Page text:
On a recent day, calls to that number were answered by a voicemail system announcing that "Eric Schmidt is not available. To leave a message, wait for the tone." Mr Schmidt, Google's chief executive, didn't return a message left on the machine. He and Mr Brin, through a spokesman, declined to comment for this article.
According to FAA records, the jet also shares an address, phone number and contact name with another Delaware company. That company owns a Gulfstream V jet that appears to be one Mr Schmidt bought earlier this year. The shared address is a mailbox in a UPS Store not far from Google headquarters.
Mr Page wouldn't say whether or not the Qantas (QAN) plane was the one they bought. The 767 purchase was first brought to public attention by a blog written by Silicon Valley venture capitalist Jeffrey Nolan.
The Google co-founders' 767 is now in San Antonio, people familiar with the matter say, having its interior re-done by Gore Design Completions Ltd, a firm that specializes in outfitting executive jets. Previous clients include the Chinese government and the Detroit Pistons basketball team. Gore, in a May 12 press release, announced a contract to outfit a 767-200 with "a 100 percent VIP interior" for an unnamed US customer.
Rick Penshorn, Gore's vice president of operations, says confidentiality agreements prohibit him from identifying who owns the plane. When it's finished in several months, he says, it will be transformed from a glorified bus into a "good, functional, well-appointed corporate airplane, but not anything over the top."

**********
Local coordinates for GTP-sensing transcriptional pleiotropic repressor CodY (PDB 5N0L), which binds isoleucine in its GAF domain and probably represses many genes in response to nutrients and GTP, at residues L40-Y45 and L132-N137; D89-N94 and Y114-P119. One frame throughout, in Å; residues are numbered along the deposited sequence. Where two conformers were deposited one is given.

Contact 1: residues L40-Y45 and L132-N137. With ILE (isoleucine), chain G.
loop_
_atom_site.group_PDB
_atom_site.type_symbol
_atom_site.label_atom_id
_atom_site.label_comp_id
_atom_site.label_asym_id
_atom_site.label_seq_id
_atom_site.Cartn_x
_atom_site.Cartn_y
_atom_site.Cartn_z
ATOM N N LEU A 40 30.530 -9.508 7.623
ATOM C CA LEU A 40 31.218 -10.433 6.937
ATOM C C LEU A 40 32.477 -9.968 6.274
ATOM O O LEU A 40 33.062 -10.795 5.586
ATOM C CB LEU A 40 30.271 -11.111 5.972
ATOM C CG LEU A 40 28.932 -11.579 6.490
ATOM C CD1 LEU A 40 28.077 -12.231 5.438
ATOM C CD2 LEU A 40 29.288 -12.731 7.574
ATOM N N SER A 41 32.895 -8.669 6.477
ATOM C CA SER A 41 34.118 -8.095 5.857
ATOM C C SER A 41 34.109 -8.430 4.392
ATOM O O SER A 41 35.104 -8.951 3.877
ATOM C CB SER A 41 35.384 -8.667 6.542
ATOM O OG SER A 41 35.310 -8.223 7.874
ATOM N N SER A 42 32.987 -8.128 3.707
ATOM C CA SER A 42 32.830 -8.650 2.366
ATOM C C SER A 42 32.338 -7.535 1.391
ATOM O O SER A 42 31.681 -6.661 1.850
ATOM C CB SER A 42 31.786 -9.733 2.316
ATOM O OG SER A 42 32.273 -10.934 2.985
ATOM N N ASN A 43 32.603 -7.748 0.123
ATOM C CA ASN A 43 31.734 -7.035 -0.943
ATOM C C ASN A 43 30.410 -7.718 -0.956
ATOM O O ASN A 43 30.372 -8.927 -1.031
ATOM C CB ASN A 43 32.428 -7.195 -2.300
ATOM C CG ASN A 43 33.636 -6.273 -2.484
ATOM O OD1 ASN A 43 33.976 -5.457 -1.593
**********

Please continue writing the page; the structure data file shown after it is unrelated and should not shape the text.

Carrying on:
Mr Penshorn says "really opulent" jet makeovers can cost as much as $45 million. A 767 can be comfortably outfitted for about $25 million, he says. One amenity the Google co-founders have asked for, say people familiar with the matter: in-flight Internet access.
Buying a used 767 instead of a high-end business jet is "very, very smart," says Wendy Bierwirth, president of Wentworth & amp; Affiliates Inc, a used-airplane broker in Potomac, Maryland. "It's a lot more airplane for the money."
She estimates that 13 or 14 767s were in use for VIP travel as recently as 2004 but believes several additional 767s have been outfitted this year. Other 767 owners include Sheldon Adelson, CEO of Las Vegas Sands Corp, a casino company. Although the 767 costs more per hour to fly, Ms Bierwirth says, it can be cost-effective if used to shuttle large numbers of people.
Flying a used 767 with a functional but not lavish VIP interior would cost an average of about $13,000 per flight-hour, compared with $7,850 for a Gulfstream V, according to Conklin & amp; deDecker Aviation Information, an Orleans, Massachusetts, research and consulting firm. That includes both variable costs such as fuel and fixed items such as crew salaries, maintenance and depreciation.
If the planes were filled to capacity on a round-trip coast-to-coast flight, however, the 767 looks more attractive. Based on the Conklin & amp; deDecker data, a Gulfstream V would cost roughly $400 per flight hour per passenger to operate, compared with $260 for the duo's plane.
The purchase of a wide-body jet for personal use might seem at odds with the Google founders' support for environmental causes. The company gives employees $5,000 if they buy hybrid gas-electric cars, for example.
Mr Page, in response, notes a recent investment that Mr Brin made on behalf of the co-founders and Mr Schmidt in a $550-million fund to help finance projects that reduce greenhouse-gas emissions. "We've worked very hard to make sure our (net) impact on the environment is positive," Mr Page says.